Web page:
6. Therefore shall every one that is meek pray unto thee. Here the Psalmist expressly states that whatever he has hitherto set forth in his own person belongs in common to all the children of God. And this is to be carefully observed, because, from our native unbelief, the greater part of us are slow and reluctant to appropriate the grace of God. We may also learn from this, that David obtained forgiveness, not by the mere act of confession, as some speak, but by faith and prayer. Here he directs believers to the same means of obtaining it, bidding them betake themselves to prayer, which is the true sacrifice of faith. Farther, we are taught, that in David God gave an example of his mercy, which may not only extend to us all, but may also show us how reconciliation is to be sought. The words, every one, serve for the confirmation of every godly person; but the Psalmist at the same time shows, that no one can obtain the hope of salvation but by prostrating himself as a suppliant before God, because all without exception stand in need of his mercy.

The expression, The time of finding, which immediately follows, some think, refers to the ordinary and accustomed hours of prayer; but others more accurately, in my opinion, compare it 664664     In the Septuagint version it is rendered, “In the time of finding favor;” in the Arabic, “In a time of hearing;” and in the Syriac, “In an acceptable time.” with that place in Isaiah, (Isaiah 55:6,) where it is said, “Seek ye the Lord while he may be found, call ye upon him while he is near.” It is never out of season, indeed, to seek God, for every moment we need his grace, and he is always willing to meet us. But as slothfulness or dullness hinders us from seeking him, David here particularly intimates the critical seasons when believers are stimulated by a sense of their own need to have recourse to God. The Papists have abused this place to warrant their doctrine, that we ought to have advocates in heaven to pray for us; 665665     “Qu’ils nous faut avoir des advocats au ciel qui prient pour nous.” — Fr. but the attempt to found an argument in support of such a doctrine from this passage is so grossly absurd that it is unworthy of refutation. We may see from it, however, either how wickedly they have corrupted the whole Scripture, or with what gross ignorance they blunder in the plainest matters.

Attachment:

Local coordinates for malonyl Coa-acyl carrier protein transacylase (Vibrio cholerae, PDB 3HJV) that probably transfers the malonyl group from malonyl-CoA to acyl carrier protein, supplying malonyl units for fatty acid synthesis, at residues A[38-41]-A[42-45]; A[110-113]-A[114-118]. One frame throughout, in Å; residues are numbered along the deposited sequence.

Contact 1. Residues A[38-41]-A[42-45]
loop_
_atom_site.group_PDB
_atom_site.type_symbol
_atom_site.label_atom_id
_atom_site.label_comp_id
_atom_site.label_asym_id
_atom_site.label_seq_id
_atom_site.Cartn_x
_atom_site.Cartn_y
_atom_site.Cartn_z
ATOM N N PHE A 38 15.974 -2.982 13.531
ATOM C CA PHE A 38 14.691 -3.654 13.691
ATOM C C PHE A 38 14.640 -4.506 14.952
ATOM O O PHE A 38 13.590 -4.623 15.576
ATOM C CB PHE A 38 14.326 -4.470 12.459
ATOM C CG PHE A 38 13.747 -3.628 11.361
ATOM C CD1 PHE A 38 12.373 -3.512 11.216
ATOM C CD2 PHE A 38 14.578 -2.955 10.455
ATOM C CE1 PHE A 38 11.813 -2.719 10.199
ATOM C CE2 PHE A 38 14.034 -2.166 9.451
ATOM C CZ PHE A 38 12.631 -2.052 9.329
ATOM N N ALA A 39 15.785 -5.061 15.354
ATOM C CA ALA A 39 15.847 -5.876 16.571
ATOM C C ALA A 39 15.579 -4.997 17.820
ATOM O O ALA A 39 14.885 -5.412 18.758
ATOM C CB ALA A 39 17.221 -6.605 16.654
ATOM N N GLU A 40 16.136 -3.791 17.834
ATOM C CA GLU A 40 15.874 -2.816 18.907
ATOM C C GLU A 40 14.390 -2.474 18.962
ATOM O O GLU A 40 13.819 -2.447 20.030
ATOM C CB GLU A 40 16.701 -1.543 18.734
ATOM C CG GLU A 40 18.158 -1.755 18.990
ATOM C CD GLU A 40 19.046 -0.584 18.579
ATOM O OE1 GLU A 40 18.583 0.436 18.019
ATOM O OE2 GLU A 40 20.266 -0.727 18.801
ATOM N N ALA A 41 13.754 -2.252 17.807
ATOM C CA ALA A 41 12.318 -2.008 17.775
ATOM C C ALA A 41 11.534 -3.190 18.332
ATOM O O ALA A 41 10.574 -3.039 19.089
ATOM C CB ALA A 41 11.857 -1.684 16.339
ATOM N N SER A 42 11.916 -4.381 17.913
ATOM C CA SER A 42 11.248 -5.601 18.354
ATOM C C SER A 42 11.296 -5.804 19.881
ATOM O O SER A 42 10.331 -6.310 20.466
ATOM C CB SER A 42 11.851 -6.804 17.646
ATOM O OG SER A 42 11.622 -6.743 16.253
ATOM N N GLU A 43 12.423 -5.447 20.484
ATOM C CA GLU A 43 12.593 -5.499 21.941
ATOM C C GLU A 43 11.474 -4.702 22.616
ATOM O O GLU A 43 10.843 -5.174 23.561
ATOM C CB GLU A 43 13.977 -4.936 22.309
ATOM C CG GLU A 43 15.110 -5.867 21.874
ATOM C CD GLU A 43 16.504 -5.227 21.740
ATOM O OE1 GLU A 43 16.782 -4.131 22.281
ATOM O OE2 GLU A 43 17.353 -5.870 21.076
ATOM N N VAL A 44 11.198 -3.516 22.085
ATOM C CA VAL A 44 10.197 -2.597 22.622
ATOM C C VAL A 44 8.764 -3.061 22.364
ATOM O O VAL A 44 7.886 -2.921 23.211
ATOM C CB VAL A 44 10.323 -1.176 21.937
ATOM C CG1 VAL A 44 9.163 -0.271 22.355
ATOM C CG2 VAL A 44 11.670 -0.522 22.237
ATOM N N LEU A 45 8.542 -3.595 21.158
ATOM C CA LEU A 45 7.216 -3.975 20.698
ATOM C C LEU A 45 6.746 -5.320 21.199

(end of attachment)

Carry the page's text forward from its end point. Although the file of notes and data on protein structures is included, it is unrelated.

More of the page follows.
In the flood of many waters. This expression agrees with that prophecy of Joel,

“Whosoever shall call on the name of the Lord, shall be delivered.” (Joel 2:32)

The meaning is, that although the deep whirlpools of death may compass us round on every side, we ought not to fear that they shall swallow us up; but rather believe that we shall be safe and unhurt, if we only betake ourselves to the mercy of God. We are thus emphatically taught that the godly shall have certain salvation even in death, provided they betake themselves to the sanctuary of God’s grace. Under the term flood are denoted all those dangers from which there appears no means of escape.

At last the Psalmist gives himself to thanksgiving, and although he uses but few words to celebrate the divine favor, there is, notwithstanding, much force in his brevity. In the first place, he denies that there is any other haven of safety but in God himself. Secondly, he assures himself that God will be his faithful keeper hereafter; for I willingly retain the future tense of the verb, though some, without any reason, translate it into the past. He is not, however, to be understood as meaning that he conceived himself safe from future tribulations, but he sets God’s guardianship over against them. Lastly, whatever adversity may befall him, he is persuaded that God will be his deliverer. By the word compass, he means manifold and various kinds of deliverance; as if he had said, that he should be under obligation to God in innumerable ways, and that he should, on every side, have most abundant matter for praising him. We may observe in the meantime, how he offers his service of gratitude to God, according to his usual method, putting songs of deliverance instead of help.